A: Getting paid to play rugby anywhere would work for me.
Q: Do you prefer playing outside what the Kiwis would call a second-five (play-maker, more like Folau Niua) or a hard-running 12 (Andrew Suniula).
A: I think at this point in my career, I’m still looking to improve on my skills to make me a better play-maker in the centers. But I love ball in hand and defending.
Q: What kind of adjustment is necessary going from playing for Cal, a club that is often vastly superior to the opposition at most positions, to any other rugby setting where the level of players from one team to the other is far more equal and the people surrounding him on the field are scrapping to survive?
A: Playing for the University we hold ourselves to our own high standards. Our film sessions for 100 point wins are often just as long as ones following losses. Keeping your own standards and caliber of play in mind no matter who the opposition is allows me to look past the opposition and focus on my own performance. It should come as no surprise that stepping up to international competition is a challenge, and when that happens I think backing yourself and the skills you have developed is the key to adjusting smoothly. But easier said than done.
Q: What are some of the goals for both yourself and your team going forward?
A: The goal for the team going forward is to perform to the best of our ability in every match remaining. For myself, firstly looking to give everything to the end of this season, graduate, then who knows.
Q: What’s the next biggest thing that could happen in rugby development in the United States?
A: I would say qualifying for The Olympics, the exposure that would surely come with that will do a lot for the perceptions and popularity of the sport in the US.
Q: Do you have a significant other?
Q: The ladies just sighed… Away from rugby; if you could sit down and have choice beverage with any three people, living or dad, who would they be?
A: Andrew Carnegie, Abraham Lincoln, Jerry Seinfeld.
Q: Describe your perfect day.
A: Bit of rugby in the morning, followed by a nice long day at the beach relaxing, finish the day up joining some friends for a steak dinner—filet mignon medium rare.
Q: Mets or Yankees?
A: Mets… Unfortunately
Q: If you could pick a pro sport, position and team, other than rugby, what would those answers be?
A: Professional Golfer, every time. Their job is to go out and play some golf. Seems like a pretty good deal, and I hear the pay is good.
Q: Is it true that your Freshman year at Xavier High School in NYC (a rugby powerhouse where you were coached by Team USA Head Coach Mike Tolkin), you wanted to come off the field because you had blisters on your feet? What did Coach Tim Walsh say/do?
A: No comment…These were the worst blisters in the history of blisters. I look back on it as one of the more courageous actions in my life. In all seriousness, it was an important point in my development as an athlete. Tim first asked if I was kidding, then told me to suck it up (maybe with a few choice words.) I’ll always keep that experience with me, and I think it’s a big part of the mentality that has helped me be successful. I’ve never mentioned blisters again to this day.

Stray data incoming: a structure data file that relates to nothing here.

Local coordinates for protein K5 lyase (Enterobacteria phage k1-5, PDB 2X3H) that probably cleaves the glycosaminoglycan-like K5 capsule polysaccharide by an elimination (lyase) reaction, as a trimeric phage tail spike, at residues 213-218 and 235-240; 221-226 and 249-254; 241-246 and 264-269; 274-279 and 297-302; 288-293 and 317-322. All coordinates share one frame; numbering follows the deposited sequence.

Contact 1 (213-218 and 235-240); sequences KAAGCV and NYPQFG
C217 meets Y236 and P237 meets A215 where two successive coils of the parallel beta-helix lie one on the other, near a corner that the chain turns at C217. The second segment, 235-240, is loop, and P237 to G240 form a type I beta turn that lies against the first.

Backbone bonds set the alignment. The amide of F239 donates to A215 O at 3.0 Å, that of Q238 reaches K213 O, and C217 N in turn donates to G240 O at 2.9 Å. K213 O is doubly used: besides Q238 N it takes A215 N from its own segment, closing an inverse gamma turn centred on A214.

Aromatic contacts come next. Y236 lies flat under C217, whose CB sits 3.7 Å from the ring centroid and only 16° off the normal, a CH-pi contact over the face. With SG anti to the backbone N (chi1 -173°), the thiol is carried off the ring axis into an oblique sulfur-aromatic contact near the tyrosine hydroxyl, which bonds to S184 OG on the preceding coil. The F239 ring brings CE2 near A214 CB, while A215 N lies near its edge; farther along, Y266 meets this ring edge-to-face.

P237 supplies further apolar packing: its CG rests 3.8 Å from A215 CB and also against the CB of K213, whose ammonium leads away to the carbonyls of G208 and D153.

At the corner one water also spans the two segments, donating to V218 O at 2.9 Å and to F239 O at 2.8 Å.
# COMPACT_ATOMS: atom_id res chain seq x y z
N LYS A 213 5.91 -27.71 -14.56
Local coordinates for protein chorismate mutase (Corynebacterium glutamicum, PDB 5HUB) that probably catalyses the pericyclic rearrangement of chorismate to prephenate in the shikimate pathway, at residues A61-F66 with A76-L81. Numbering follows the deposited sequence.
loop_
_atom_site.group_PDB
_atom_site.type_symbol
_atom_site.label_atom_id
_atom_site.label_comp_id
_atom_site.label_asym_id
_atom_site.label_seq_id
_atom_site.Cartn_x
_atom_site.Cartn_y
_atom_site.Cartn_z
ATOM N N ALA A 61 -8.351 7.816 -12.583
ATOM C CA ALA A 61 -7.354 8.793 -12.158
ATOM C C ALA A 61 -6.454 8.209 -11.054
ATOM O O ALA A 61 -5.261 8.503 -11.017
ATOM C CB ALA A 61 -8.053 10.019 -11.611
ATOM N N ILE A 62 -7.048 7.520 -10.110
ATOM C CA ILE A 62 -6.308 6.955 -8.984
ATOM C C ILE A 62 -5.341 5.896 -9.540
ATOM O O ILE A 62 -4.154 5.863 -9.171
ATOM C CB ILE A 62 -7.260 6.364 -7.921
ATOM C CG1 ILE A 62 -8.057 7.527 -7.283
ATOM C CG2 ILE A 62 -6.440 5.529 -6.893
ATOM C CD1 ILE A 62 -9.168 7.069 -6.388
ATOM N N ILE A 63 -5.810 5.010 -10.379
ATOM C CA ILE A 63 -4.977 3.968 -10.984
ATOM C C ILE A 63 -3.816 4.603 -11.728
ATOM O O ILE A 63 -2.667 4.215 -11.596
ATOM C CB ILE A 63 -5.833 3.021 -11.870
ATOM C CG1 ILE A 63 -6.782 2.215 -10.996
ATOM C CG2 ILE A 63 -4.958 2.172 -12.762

Q: Between Xavier and Cal, you’re pretty much the product of the best path available to the National Team in this country – especially since there is no professional rugby. How can a kid not attending those schools get on the radar these days?
A: I have been really fortunate, Xavier was a great place to first experience rugby and I was lucky enough to have some great coaches. The opportunity to go to Cal and the experiences I have had here have been equally rewarding. I’ve been able to play along side some great players under world class coaching. For kids on a different path, I would say that hard work and true determination will get you where you want to be. I know its cliché, but its one of the few factors you are in control of at all times and therefore the best shot at success. Furthermore I think the parity at both the high school level and collegiate level between teams is rapidly improving, which is great.
Q: You won on every level… Xavier, Cal… But with Team USA, you’ve had to deal with losing – and losing on the highest level. What is that like for you?
A: I have been apart of some great teams, USA included, where winning was the expectation. Losses are always tough, frequent or rare, what makes them easier to stomach is the effort put forth in the competition. Some of the losing efforts experienced with the US were extremely tough, however they were never due to a lack of desire or commitment, which made it easier to take the technical lessons of the day and apply them to the next effort. Winning is everything, and it’s the goal every time out, but losing occurs; not doing anything about it or becoming complacent with it is the danger.
Q: Finally, why do you continue to play rugby?
A: The fame and publicity… Rugby is the most challenging form of competition I have ever experienced, both mentally and physically, and that competition is addicting. Going up against another team—especially representing the United States vs. another country—and your opposite is major test of character and a big-time thrill.
Q: Thanks, Seamus.
A: Thank you.
Let’s all wish Seamus and his Golden Bear teammates good luck as they take on Central Washington today in the Varsity Cup Semifinals!